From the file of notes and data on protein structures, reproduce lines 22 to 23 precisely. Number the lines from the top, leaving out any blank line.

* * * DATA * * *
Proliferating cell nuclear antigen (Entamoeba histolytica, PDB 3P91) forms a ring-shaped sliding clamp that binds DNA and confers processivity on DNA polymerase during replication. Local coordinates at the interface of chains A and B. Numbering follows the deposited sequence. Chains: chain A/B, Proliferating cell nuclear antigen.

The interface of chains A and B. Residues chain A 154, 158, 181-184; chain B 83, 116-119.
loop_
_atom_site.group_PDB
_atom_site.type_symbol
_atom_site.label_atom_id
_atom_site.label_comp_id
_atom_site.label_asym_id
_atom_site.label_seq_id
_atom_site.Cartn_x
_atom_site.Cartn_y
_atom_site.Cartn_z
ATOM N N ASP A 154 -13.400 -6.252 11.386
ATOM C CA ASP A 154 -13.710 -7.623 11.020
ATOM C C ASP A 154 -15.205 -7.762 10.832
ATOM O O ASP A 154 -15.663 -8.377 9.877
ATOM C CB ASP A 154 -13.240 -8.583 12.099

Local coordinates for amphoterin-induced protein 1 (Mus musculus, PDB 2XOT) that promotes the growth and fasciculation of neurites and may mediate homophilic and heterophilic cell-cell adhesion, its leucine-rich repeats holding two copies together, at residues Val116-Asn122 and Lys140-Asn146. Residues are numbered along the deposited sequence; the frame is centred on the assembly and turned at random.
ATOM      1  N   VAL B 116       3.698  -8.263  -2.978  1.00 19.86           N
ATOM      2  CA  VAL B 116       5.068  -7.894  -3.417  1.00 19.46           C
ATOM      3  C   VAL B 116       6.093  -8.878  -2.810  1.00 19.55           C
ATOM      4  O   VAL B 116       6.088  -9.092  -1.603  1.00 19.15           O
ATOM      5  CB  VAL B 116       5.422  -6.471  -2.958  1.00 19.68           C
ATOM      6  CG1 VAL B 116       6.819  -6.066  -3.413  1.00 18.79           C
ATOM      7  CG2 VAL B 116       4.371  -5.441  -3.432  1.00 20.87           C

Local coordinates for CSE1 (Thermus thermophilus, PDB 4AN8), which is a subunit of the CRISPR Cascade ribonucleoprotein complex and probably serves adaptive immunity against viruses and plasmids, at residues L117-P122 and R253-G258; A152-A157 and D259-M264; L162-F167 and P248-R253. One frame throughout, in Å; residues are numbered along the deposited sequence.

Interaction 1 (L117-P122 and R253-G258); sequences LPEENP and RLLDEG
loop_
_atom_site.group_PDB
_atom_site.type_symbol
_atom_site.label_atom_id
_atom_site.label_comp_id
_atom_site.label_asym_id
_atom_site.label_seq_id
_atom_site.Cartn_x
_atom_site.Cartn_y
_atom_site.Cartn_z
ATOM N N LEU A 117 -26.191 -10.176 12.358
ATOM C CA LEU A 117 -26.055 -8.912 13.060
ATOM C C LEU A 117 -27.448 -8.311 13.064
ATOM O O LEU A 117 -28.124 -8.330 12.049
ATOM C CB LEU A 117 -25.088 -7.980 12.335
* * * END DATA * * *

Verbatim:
ATOM      4  O   VAL B 116       6.088  -9.092  -1.603  1.00 19.15           O
ATOM      5  CB  VAL B 116       5.422  -6.471  -2.958  1.00 19.68           C